New Mexico Agrees to Revamp Its ‘Broken’ Foster Care System


New Mexico’s efforts reflect a growing awareness nationwide about the need to address the harmful effects of childhood traumas such as poverty, abuse and parental addiction. Research has shown that such traumas can disrupt healthy brain development and can lead to substance abuse, incarceration and health problems later in life. In response, legislators and schools have devoted increasing amounts of funding and resources to “social and emotional” learning that can help children cope with trauma and develop healthy response habits before they reach adulthood.

The need is particularly dire in New Mexico, a largely rural state with a majority-minority population, including 23 tribal nations. The state has the nation’s second-highest rate of childhood poverty, and is ranked last for overall child well-being, according to the Annie E. Casey Foundation, a nonprofit organization in Baltimore. According to the lawsuit, New Mexico also has the highest rate of childhood trauma exposure in the country, with 18 percent of children having experienced three or more significant traumatic events.

Across the country, children entering foster care are likely to have experienced multiple forms of trauma, including physical and sexual abuse, but state foster care systems have often lacked the resources to provide even basic needs.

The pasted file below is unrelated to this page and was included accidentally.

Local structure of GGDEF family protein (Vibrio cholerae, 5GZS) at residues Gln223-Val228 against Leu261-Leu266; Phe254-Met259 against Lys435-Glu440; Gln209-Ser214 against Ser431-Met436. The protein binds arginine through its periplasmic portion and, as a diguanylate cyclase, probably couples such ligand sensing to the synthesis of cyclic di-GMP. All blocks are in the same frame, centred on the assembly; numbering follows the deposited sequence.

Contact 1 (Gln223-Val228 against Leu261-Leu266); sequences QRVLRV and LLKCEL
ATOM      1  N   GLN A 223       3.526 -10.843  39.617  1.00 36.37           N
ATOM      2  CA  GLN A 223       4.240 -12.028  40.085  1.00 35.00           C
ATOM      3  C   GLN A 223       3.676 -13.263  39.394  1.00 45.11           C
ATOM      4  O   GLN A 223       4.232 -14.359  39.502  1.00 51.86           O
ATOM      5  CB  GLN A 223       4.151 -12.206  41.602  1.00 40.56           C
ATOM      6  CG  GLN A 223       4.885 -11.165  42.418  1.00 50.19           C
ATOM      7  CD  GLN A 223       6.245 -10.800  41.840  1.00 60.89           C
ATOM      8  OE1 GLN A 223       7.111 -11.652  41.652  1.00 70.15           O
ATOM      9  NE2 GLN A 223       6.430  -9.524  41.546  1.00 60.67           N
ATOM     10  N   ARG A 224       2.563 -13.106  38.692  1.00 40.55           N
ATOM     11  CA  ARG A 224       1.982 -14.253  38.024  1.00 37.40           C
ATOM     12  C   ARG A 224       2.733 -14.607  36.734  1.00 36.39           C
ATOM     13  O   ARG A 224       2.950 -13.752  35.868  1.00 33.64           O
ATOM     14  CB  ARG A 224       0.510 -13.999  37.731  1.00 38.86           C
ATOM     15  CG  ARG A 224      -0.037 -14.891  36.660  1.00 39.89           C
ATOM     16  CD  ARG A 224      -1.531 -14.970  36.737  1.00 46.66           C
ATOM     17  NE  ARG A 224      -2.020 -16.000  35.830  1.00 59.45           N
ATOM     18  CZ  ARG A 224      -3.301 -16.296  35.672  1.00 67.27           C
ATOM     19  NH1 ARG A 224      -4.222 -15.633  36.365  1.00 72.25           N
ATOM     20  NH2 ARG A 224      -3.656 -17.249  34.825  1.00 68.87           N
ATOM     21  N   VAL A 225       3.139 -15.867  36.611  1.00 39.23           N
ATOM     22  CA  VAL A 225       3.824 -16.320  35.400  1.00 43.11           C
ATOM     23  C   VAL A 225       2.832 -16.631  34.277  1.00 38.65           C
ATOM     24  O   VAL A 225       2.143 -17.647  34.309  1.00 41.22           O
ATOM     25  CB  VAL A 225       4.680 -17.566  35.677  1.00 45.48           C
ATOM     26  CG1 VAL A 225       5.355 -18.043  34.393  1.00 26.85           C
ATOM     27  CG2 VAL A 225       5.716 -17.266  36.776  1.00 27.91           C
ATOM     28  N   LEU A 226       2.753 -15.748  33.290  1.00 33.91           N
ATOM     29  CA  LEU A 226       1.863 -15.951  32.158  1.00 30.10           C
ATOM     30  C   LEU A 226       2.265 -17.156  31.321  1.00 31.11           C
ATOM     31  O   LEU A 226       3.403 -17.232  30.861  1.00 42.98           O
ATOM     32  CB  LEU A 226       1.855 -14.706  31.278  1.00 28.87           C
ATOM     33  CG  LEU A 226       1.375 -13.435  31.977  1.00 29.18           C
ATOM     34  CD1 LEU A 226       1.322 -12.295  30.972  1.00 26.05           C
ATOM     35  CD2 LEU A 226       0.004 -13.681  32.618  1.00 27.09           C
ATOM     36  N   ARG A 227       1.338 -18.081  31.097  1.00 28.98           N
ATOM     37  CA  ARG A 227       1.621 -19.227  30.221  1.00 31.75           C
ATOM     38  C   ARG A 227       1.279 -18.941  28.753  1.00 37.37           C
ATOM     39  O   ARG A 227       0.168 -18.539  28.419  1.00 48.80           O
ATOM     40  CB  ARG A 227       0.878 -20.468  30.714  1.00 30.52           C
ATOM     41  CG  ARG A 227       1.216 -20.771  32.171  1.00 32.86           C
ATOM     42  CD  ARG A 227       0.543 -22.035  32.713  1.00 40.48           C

More than 2,500 children are in foster care in New Mexico, but they have long encountered a “gutted system,” said Ezra Spitzer, the executive director of NMCAN, a nonprofit group in Albuquerque that helps foster youth.

Child advocates said many of the problems stem from policies made years ago, when cooperation efforts with Native American and Pueblo communities largely ceased and Medicaid funding was cut off to 15 behavioral health providers.

“In some places, there was one child psychiatrist or one provider who did everything,” Mr. Spitzer said. “It wasn’t ideal, but then they shut everything down and nothing has filled that void. All of that trickles onto these kids who can’t get appointments or services.”

Two advocacy groups, Disability Rights New Mexico and the Native American Disability Law Center, filed the federal lawsuit against the state’s Children, Youth and Families Department, which operates foster care, and the Human Services Department, which oversees Medicaid services for children in state custody.



Source Link

Leave a Reply

Your email address will not be published. Required fields are marked *